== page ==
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Welcome to Bishop Henderson Church of England Primary School. We are proud to be a Church of England school, opened  in 1974, the  result of  local church vison, from the then joint Parish of Wilton and Comeytrowe. We would like to share with you what this means to us and how it can be seen in the life of our school and community.

 

Our vision is  ‘Learning  together for life in all its fullness’, based on words of Jesus, from the New Testament of the Bible, John chapter 10, verse 10.  ‘Learning together reflects’ our inclusivity and ‘life in all its fullness’ refers to valuing  education of the ‘whole’ child, beyond the purely academic, acknowledging individuality, creativity and community  for a full and purposeful life.

 

Church School distinctiveness – what does it mean to be a Church of England school? 

We are NOT a ‘faith’ school, we teach the Somerset Agreed Syllabus for RE as is the legal expectation of all state schools and this covers the major world faiths, including Christianity.  

Church Schools were established, since 1811, for everyone - that all children may access a high quality education and flourish as individuals. This approach continues and is supported by the 2016 Church of England vision for education that promotes education for knowledge and skills, hope and aspiration, community and living well together, dignity and respect – all underpinned by key Christian values.  Bishop Henderson’s school values, to help us achieve our vision of ‘life in all its fullness’,  are based on the words of St Paul : ‘The fruit of the Spirit is love, joy, peace, patience, kindness, goodness, faithfulness, gentleness and self-control.’ (The Bible, Galatians, Chapter 5)

 

Like any good schools, Church schools will offer the best education – academic, social, moral, spiritual and cultural, whilst also enabling children to be aware of, and increasingly understand,  the history and narrative of the Christian faith, enabling and equipping them to be informed as individuals in order to make personal choices in their own lives.

Church schools will demonstrate their distinctiveness through visual and interactive elements including Christian symbols, Bibles, reflection areas, prayers, crosses and collective worship that is distinctly Christian. We also have positive links with local churches, our school chaplain and our Diocese. Furthermore, our school’s foundation and trust deeds are embedded in the Church of England, we have trustees through the Diocese of Bath and Wells, local Foundation Governors and local clergy.

 

In 2012 the Chadwick report said that Church Schools should offer ‘A distinctive Christian ethos based on Christian values.’

In 2016 Justin Welby, Archbishop of Canterbury, said Church Schools should offer a Christian approach to education not an approach to educating Christians.

 

Spirituality and Church Schools.  All schools should  promote young people’s spiritual, moral, social and cultural development.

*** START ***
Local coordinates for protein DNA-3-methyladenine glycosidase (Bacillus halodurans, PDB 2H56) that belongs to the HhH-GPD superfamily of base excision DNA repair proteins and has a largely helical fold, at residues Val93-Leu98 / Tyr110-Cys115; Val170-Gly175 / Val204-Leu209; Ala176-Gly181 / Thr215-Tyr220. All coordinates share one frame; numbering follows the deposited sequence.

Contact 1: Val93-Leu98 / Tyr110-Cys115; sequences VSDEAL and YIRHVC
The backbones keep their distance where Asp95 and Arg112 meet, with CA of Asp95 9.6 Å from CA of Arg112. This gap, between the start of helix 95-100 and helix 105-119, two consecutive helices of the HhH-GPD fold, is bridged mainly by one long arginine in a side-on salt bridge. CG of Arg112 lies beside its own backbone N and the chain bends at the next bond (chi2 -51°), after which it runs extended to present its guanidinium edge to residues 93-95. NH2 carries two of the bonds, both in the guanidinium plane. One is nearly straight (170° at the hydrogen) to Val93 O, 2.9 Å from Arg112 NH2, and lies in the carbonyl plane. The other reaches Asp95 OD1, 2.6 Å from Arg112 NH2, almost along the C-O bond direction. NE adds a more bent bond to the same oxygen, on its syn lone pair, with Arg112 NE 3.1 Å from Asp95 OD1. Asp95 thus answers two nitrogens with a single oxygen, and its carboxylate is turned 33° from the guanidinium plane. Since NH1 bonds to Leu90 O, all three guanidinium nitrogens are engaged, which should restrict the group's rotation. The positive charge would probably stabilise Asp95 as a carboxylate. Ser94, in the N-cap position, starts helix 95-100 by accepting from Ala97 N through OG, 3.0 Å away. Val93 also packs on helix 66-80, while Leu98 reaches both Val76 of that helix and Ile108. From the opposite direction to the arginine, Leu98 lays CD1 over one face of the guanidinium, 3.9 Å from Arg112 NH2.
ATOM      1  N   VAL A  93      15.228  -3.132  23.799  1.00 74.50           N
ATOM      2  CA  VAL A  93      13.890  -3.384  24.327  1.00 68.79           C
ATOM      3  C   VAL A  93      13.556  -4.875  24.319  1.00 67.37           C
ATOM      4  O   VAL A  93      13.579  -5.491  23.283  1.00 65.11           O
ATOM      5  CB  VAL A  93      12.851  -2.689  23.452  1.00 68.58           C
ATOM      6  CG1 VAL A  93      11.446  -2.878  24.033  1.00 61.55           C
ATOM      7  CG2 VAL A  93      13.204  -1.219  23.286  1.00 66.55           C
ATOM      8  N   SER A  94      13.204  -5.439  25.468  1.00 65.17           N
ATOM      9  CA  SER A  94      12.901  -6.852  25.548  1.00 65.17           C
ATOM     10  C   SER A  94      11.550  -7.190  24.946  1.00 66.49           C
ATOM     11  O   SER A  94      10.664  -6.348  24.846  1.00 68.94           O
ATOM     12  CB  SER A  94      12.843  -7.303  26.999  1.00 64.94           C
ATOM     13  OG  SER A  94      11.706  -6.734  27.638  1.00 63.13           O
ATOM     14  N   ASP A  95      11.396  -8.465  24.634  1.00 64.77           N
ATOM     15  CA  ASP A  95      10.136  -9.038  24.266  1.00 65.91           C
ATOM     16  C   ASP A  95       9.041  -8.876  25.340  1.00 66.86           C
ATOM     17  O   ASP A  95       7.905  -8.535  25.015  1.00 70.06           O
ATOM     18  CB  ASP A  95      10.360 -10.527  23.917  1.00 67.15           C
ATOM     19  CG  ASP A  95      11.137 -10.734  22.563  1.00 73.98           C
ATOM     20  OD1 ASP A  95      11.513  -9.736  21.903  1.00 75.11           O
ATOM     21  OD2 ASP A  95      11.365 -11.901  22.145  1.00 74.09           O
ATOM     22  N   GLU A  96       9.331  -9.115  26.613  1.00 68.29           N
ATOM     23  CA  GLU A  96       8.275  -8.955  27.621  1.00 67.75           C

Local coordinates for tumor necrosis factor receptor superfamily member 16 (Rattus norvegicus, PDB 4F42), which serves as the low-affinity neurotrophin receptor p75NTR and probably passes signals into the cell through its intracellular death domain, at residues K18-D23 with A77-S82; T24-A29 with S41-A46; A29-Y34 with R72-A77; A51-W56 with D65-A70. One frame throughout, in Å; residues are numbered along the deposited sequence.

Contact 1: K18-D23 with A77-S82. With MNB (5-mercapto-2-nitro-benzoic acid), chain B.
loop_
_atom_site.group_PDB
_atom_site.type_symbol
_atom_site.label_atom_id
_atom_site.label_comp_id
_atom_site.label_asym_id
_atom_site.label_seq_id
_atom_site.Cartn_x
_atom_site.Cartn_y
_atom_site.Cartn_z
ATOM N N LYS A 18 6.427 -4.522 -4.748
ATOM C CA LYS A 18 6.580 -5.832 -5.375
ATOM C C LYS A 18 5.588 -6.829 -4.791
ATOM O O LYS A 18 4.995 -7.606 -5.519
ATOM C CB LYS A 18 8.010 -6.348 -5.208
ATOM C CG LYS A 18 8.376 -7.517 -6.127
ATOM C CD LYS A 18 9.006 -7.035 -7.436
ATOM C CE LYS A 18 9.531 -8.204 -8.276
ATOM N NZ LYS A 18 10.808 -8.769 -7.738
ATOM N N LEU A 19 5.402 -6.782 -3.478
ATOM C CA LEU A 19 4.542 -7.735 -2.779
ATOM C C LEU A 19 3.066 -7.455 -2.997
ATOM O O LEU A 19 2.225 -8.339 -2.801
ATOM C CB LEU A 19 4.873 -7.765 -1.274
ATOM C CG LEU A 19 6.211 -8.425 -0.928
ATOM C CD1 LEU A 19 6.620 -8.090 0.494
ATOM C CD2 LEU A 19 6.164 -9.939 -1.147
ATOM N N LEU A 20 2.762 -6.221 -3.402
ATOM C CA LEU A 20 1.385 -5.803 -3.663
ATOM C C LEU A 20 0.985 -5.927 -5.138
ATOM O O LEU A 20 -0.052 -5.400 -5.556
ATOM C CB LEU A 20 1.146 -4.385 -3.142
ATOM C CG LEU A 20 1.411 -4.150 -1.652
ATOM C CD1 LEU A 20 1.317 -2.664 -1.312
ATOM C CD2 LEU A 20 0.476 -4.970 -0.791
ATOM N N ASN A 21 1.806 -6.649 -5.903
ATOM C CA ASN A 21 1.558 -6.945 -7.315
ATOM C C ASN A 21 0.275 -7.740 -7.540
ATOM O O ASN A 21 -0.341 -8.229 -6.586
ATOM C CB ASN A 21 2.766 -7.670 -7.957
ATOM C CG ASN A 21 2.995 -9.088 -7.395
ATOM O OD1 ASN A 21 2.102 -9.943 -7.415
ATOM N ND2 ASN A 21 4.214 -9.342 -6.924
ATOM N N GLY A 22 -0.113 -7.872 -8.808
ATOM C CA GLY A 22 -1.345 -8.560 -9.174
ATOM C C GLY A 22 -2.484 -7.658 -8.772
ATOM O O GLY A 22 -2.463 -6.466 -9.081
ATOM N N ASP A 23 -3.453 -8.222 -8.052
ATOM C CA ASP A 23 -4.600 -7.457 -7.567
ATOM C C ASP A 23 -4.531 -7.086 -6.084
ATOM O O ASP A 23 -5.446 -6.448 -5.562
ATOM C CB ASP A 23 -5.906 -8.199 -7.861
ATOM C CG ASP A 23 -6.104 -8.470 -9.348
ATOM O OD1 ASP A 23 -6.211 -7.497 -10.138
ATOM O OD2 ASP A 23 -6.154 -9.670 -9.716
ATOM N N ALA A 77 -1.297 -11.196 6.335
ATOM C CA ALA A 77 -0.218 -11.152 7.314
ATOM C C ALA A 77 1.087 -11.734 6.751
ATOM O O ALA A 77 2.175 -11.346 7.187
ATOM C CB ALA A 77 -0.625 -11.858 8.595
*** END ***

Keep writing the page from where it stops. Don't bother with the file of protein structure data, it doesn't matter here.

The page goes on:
Spirituality in church schools may be defined as follows: ‘The development of the awareness that there is: Something more to life than meets the eye. Something more than the material.  Something  more than the obvious.  Something  to wonder at.  Something to respond to.’  (Terence Copely) Such a definition allows for religious belief but does not depend on it, rather it acknowledges a shared human spirituality.

 

Opportunities for spiritual development at Bishop Henderson will help children to look ‘beyond’, to ask questions, to reflect, to look deeply, to wonder, to respond. Such opportunities will be embedded in to the curriculum and also may be found in reflective areas, collective worship, after lunch meditation time, time and space to think and reflect, time in group, our worry box, the reflective garden, forest school, charity links and connections around the world. The characteristics of spiritually developing people, identified by  psychologist Clive Beck, link very closely to the Fruit of the Spirit, that we use to inform our school values.

 

Worship in Church Schools, including collective worship, is about being moved to ‘ to respond’; something that inspires a response, reflection, appreciation, thanks. In school Collective Worship is about togetherness as a school family and with our wider community too. For a Christian this may be an active response to God’s character, words and actions that can be seen in the life of the believer; for other faiths, or none, the response (in thoughts, feelings, attitude or actions) may be towards another deity or other focus.

 

Worship may well be seen as a natural activity of human-kind irrespective of belief in a god. Within a Church School committed to Christian values and principles, children will be given opportunities to experience, explore and respond to worship whilst also being aware of the possibility of God, and a relationship with Him, as revealed through Christian narrative and traditions.

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